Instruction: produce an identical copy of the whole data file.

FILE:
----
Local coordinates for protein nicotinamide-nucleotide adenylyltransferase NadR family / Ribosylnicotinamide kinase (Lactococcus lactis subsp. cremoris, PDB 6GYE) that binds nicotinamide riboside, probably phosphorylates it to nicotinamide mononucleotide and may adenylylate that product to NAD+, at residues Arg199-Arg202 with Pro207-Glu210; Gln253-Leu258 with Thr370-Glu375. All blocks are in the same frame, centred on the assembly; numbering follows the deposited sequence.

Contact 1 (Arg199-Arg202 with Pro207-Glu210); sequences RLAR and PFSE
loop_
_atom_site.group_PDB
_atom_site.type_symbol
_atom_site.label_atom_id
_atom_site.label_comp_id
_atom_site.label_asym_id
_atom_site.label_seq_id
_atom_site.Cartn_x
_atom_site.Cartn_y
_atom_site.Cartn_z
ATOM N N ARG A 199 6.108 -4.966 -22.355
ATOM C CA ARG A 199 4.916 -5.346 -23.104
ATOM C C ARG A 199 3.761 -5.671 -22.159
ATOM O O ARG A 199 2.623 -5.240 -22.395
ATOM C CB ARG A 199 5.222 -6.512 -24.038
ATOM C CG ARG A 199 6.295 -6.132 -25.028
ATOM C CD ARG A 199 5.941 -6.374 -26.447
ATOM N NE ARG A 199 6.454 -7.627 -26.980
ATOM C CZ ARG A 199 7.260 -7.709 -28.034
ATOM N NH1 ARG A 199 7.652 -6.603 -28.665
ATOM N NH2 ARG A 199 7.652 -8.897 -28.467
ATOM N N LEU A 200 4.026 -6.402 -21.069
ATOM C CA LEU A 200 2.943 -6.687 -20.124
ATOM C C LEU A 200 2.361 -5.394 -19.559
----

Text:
Local coordinates for protein nicotinamide-nucleotide adenylyltransferase NadR family / Ribosylnicotinamide kinase (Lactococcus lactis subsp. cremoris, PDB 6GYE) that binds nicotinamide riboside, probably phosphorylates it to nicotinamide mononucleotide and may adenylylate that product to NAD+, at residues Arg199-Arg202 with Pro207-Glu210; Gln253-Leu258 with Thr370-Glu375. All blocks are in the same frame, centred on the assembly; numbering follows the deposited sequence.

Contact 1 (Arg199-Arg202 with Pro207-Glu210); sequences RLAR and PFSE
loop_
_atom_site.group_PDB
_atom_site.type_symbol
_atom_site.label_atom_id
_atom_site.label_comp_id
_atom_site.label_asym_id
_atom_site.label_seq_id
_atom_site.Cartn_x
_atom_site.Cartn_y
_atom_site.Cartn_z
ATOM N N ARG A 199 6.108 -4.966 -22.355
ATOM C CA ARG A 199 4.916 -5.346 -23.104
ATOM C C ARG A 199 3.761 -5.671 -22.159
ATOM O O ARG A 199 2.623 -5.240 -22.395
ATOM C CB ARG A 199 5.222 -6.512 -24.038
ATOM C CG ARG A 199 6.295 -6.132 -25.028
ATOM C CD ARG A 199 5.941 -6.374 -26.447
ATOM N NE ARG A 199 6.454 -7.627 -26.980
ATOM C CZ ARG A 199 7.260 -7.709 -28.034
ATOM N NH1 ARG A 199 7.652 -6.603 -28.665
ATOM N NH2 ARG A 199 7.652 -8.897 -28.467
ATOM N N LEU A 200 4.026 -6.402 -21.069
ATOM C CA LEU A 200 2.943 -6.687 -20.124
ATOM C C LEU A 200 2.361 -5.394 -19.559